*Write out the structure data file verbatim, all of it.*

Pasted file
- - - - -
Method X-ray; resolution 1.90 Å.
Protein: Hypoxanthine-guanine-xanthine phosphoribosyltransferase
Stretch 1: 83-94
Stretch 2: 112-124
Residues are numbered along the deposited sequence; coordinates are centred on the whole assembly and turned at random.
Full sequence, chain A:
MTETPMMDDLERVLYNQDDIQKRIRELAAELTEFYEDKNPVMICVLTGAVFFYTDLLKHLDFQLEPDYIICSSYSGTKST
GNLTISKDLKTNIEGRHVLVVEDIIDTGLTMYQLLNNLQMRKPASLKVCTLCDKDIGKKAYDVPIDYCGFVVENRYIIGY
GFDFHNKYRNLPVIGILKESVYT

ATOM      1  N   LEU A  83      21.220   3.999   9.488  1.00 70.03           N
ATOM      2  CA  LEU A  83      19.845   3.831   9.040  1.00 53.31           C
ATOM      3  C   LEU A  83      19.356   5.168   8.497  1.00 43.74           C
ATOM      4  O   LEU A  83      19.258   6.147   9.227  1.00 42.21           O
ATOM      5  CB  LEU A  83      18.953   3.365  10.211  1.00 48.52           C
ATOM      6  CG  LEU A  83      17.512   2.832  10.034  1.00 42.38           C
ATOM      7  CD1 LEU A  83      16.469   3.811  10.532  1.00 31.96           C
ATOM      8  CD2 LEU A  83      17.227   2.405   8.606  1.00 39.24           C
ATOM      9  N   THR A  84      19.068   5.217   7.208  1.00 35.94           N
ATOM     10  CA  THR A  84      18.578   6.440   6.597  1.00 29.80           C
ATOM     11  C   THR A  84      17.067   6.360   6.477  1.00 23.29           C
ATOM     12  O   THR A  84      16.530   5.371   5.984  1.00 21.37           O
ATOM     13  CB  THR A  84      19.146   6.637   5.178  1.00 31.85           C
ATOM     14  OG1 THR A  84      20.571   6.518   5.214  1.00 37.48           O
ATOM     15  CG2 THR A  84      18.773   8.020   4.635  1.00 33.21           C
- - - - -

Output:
Method X-ray; resolution 1.90 Å.
Protein: Hypoxanthine-guanine-xanthine phosphoribosyltransferase
Stretch 1: 83-94
Stretch 2: 112-124
Residues are numbered along the deposited sequence; coordinates are centred on the whole assembly and turned at random.
Full sequence, chain A:
MTETPMMDDLERVLYNQDDIQKRIRELAAELTEFYEDKNPVMICVLTGAVFFYTDLLKHLDFQLEPDYIICSSYSGTKST
GNLTISKDLKTNIEGRHVLVVEDIIDTGLTMYQLLNNLQMRKPASLKVCTLCDKDIGKKAYDVPIDYCGFVVENRYIIGY
GFDFHNKYRNLPVIGILKESVYT

ATOM      1  N   LEU A  83      21.220   3.999   9.488  1.00 70.03           N
ATOM      2  CA  LEU A  83      19.845   3.831   9.040  1.00 53.31           C
ATOM      3  C   LEU A  83      19.356   5.168   8.497  1.00 43.74           C
ATOM      4  O   LEU A  83      19.258   6.147   9.227  1.00 42.21           O
ATOM      5  CB  LEU A  83      18.953   3.365  10.211  1.00 48.52           C
ATOM      6  CG  LEU A  83      17.512   2.832  10.034  1.00 42.38           C
ATOM      7  CD1 LEU A  83      16.469   3.811  10.532  1.00 31.96           C
ATOM      8  CD2 LEU A  83      17.227   2.405   8.606  1.00 39.24           C
ATOM      9  N   THR A  84      19.068   5.217   7.208  1.00 35.94           N
ATOM     10  CA  THR A  84      18.578   6.440   6.597  1.00 29.80           C
ATOM     11  C   THR A  84      17.067   6.360   6.477  1.00 23.29           C
ATOM     12  O   THR A  84      16.530   5.371   5.984  1.00 21.37           O
ATOM     13  CB  THR A  84      19.146   6.637   5.178  1.00 31.85           C
ATOM     14  OG1 THR A  84      20.571   6.518   5.214  1.00 37.48           O
ATOM     15  CG2 THR A  84      18.773   8.020   4.635  1.00 33.21           C